AAA 100% Analogue This LP was Remastered using Pure Analogue Components Only from the Master Tapes through to the Cutting Head
Speakers Corner / Deutsche Grammophon - DGG SLPM 138 672
180 Gram Virgin Vinyl - Pressed at Pallas Germany
AAA 100% Analogue - Audiophile Mastering - Limited Edition
Speakers Corner 25 Years Pure Analogue This LP is an Entirely Analogue Production
In the case of this Martha Argerich LP, SC has a real winner. The original Tulips disc (up until 1970 DGG LPs had a border of yellow tulips round the label edge) was good, but lacked attack and presence, and the dynamic range was limited, whereas the Speakers Corner disc is slightly more forward in terms of balance, has an extended dynamic range, and tremendous presence. All off the ranges are integrated, the bass is deep and controlled, and the treble is very full. Quite clearly modern amplification, cutting heads, and, presumably different equalisation, have revealed layers of sound that were only partially realised on the original LP. - Classical Source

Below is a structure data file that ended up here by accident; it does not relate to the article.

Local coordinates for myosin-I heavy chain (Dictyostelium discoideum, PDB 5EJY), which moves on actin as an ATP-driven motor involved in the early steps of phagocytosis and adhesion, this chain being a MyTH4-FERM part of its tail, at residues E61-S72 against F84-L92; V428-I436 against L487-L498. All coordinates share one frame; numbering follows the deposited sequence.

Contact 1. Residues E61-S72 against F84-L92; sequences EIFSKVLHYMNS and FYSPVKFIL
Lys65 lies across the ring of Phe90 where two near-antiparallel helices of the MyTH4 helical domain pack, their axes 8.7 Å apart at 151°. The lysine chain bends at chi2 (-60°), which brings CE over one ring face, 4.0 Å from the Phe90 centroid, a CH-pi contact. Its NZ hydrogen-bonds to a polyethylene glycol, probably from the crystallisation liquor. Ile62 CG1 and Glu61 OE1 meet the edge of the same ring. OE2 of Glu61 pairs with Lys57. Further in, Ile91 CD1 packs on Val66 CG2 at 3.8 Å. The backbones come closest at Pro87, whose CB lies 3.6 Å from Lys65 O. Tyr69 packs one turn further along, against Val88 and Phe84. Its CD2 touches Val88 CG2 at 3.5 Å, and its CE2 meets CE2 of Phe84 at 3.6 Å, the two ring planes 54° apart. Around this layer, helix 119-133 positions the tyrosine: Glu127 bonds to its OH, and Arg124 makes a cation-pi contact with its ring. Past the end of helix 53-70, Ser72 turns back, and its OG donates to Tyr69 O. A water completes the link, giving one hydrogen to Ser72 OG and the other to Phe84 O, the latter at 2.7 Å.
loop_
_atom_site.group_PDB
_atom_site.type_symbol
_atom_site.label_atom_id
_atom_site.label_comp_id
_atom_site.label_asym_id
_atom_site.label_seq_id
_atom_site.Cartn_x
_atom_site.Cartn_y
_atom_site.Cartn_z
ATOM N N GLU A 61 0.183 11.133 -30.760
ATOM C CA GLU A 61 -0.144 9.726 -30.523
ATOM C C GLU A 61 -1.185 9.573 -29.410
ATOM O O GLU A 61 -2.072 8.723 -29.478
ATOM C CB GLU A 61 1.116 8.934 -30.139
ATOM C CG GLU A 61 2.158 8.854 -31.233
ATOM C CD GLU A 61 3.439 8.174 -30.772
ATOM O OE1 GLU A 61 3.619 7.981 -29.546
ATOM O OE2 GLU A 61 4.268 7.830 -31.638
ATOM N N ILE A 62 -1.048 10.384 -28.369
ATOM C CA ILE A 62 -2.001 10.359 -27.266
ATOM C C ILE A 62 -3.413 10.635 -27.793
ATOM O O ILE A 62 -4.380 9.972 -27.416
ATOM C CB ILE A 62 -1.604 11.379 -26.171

There’s fluidity and flow to Argerich’s playing that is surely hard to come by. So much nuance and detail, and violent dynamics. It’s lovely to hear her take command of the entire show, as she’s an orchestra to herself. If you’re in it for virtuosity, you’re in the right vein.The folks at Speakers Corner utilize zero digital components in their mastering process The sonics on this record are immense. It’s as if the piano spans the entire giant stage. So much depth of tone, and so much air in the highs. Transparency for days. A focused listen is truly transportive. The pressing is pristine so the listener won’t be jolted from their reverie by any distortions or imperfections. Cleanings are required before every go in order to maintain that flawlessness. Do whatever it takes to enjoy this release in its finest presentation. It’ll give back every time. Highly recommended. Sound 5/5 Hifidelity